3615 U.S. 41 North, Naples; 434-6336
Hours: 11:30 a.m. to 3 p.m. lunch, 3 p.m. to 10 p.m. dinner, daily
Cuisine: Chinese (Mandarin, Szechuan, Hunan)
Prices: Items on the lunch menu range from $6.95 to $8.95 depending on choice of dish and meat, and come with choice of fried rice or boiled rice and a choice of an appetizer, egg roll, crab rangoon or fried chicken wings. Dinner specials, including soup and appetizer and choice of entree, are $13.95; other entrees range from $8.95 to $20.95
Atmosphere: Medium-sized casual restaurant with comfortable booths and tables. Perfect for a casual or business lunch or a casual dinner out.
3615 Ninth Street North, Naples, FL
NAPLES — Chinese food usually tastes great. But often, shortly after eating you’ll find yourself in a grease-induced food coma.
That wasn’t the case with Golden Leaf in Naples. Many of the dishes we tried were much lighter than typical Chinese fare, including a chicken and vegetable pasta made with rice noodles instead of the traditional lo mein and a chicken curry. Golden Leaf’s owners, Tam and Nancy Doan, are Vietnamese, but they’ve owned Chinese restaurants for more than 20 years.
Even the heavier dishes, such as sesame chicken and General Tso’s chicken, combatted their heft with less grease and fresh vegetables.
On my first trip, my friend and I started our lunch with Vietnamese summer rolls ($4.95), filled with rice noodles, lettuce, bean sprouts and shrimp and wrapped in a thin, clear rice paper. The summer rolls were big, about 6 inches long, and were served cold with a hoisin-peanut dipping sauce. They had generous amounts of shrimp in them, and were a much healthier appetizer option than fried rolls.
For lunch, my friend ordered the Peking sesame chicken from the lunch menu ($8.95), and it came with soup and an appetizer — she chose wonton soup and crab rangoon. The wonton soup was just as it should be, with a few pork-filled dumplings and chopped green onions, meat and other vegetables in the broth.
The soup arrived first, and the two crab rangoon were included with the entree — flower-shaped fried dumplings with a decadently creamy filling.
The sauce on the fried chicken was sweet and savory, with flavors of soy and sesame oil, and along with the appetizer it came with fresh broccoli and white rice. My friend had just recently had sesame chicken from another Chinese restaurant, and commented that this sauce was less greasy. She liked it so much it made her want to eat the broccoli, since there was enough for dipping, even though it’s not her favorite vegetable.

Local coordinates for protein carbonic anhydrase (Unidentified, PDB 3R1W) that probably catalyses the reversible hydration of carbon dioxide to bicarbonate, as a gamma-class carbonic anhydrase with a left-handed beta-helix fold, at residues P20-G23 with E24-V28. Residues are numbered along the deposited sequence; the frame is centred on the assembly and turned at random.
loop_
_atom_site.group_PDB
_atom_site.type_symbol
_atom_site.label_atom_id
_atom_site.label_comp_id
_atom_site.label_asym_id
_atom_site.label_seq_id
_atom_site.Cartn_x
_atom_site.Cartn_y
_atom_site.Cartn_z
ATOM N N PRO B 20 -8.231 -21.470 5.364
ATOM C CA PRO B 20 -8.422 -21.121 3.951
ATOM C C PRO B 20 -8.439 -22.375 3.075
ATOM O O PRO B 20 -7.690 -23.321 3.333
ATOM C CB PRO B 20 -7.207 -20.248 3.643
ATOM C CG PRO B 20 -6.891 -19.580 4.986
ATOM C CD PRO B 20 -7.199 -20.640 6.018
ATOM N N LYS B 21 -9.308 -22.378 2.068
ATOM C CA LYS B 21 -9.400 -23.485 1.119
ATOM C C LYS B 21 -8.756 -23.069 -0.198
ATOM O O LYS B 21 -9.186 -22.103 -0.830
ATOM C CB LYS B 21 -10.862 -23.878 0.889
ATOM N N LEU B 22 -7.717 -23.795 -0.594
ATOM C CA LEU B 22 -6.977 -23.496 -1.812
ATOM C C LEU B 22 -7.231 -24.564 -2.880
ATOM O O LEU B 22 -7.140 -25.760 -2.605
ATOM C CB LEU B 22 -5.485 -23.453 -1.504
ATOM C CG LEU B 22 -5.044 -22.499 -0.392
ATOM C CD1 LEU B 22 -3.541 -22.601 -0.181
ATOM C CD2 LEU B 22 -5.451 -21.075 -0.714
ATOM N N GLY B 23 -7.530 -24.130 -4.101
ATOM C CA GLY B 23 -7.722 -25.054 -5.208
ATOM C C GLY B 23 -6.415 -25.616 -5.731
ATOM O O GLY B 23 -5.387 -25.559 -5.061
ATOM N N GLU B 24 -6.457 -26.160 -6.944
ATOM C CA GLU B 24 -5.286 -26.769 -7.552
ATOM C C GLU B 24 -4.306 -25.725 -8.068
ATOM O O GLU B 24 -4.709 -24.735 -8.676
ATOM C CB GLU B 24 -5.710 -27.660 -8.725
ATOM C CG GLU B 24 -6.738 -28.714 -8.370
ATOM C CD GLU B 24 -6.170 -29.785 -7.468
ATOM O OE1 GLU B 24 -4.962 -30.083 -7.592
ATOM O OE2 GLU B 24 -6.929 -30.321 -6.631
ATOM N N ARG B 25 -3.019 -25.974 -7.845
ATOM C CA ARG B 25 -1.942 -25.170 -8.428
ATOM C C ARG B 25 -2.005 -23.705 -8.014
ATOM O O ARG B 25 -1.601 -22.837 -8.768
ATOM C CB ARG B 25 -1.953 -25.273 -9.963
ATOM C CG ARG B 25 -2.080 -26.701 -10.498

For my entree, I chose vermicelli (rice noodles) with chicken and vegetables ($9.95), a twist on the common chicken lo mein. It was a generous portion — more than I could finish at lunch — and included thin slices of white chicken, carrots, bean sprouts, bamboo shoots, snow peas and egg.
The sauce was light, with flavors of sesame, ginger, garlic and a hint of vinegar. My only complaint was that the chicken and veggies weren’t well mixed with the noodles, so I accidentally ate most of the noodles during the first half of my meal.
On my second trip, my friend and I decided to have the boiled Chinese dumplings ($6.25). Six, large dumplings arrived at our table, along with a few pieces of broccoli and a soy dipping sauce. They were filled with pork and tasted like the dumplings in wonton soup. They’d also be delicious fried, which is an option, but we were trying to limit the number of fried items we ordered.
For lunch, this time both of us ordered from the lunch menu. We decided if we go again, we wouldn’t need to order an appetizer, since the lunch menu includes a soup and a choice of appetizer, which is more than enough food.
My friend chose General Tso’s chicken with wonton soup and crab rangoon ($8.95). The wonton soup was equally good as the first trip, as was the crab rangoon. The sauce on the fried chicken was sweet and tangy, but not very spicy, although the menu cautioned that it could be hot. It was mixed with fresh vegetables, including red and green bell peppers, snow peas, celery and onion.
Her only complaint was there was a lot of onion and some of the pieces were slightly undercooked.
I decided to try chicken curry from the lunch menu, with egg drop soup and an egg roll ($7.95). Egg drop soup is an acquired taste, as it has a gelatinous consistency that some people don’t like. Their version was just as it should be, thick, with pieces of visible egg white and fresh, sliced green onions on top.
I was curious about the curry, as I’ve eaten many Indian and Thai curries but have never had Chinese curry. The dish that came out had a thin, yellow curry sauce that, again, wasn’t very spicy despite the spice warning on the menu. It was savory and full of flavors — garlic, onion, curry and ginger. The sauce coated thin slices of chicken and a generous amount of fresh vegetables, including red and green bell pepper, carrots, snow peas and white onions. It came with white rice, and is definitely my new favorite Chinese restaurant item.
On both trips we had the same waitress, who was friendly and attentive, refilling our drink glasses repeatedly both times without being asked. Our only service mishap was a small drink mix-up. My friend asked for a Diet Coke and the waitress said she wasn’t sure they had any, and my friend gave a backup option. The backup came out, but later we noticed another guest drinking Diet Coke. It wasn’t enough of a problem for my friend to ask for a switch, but was a mix-up.
Overall, the food was much fresher and less greasy than other Chinese restaurants we have tried, and we all decided we’d happily return. Lunch prices were very reasonable, all under $8.95. Dinner prices might seem a bit higher than take-out Chinese, with most entrees costing more than
$10 and more than a handful higher than $15. But you’re getting good, quality food for the price.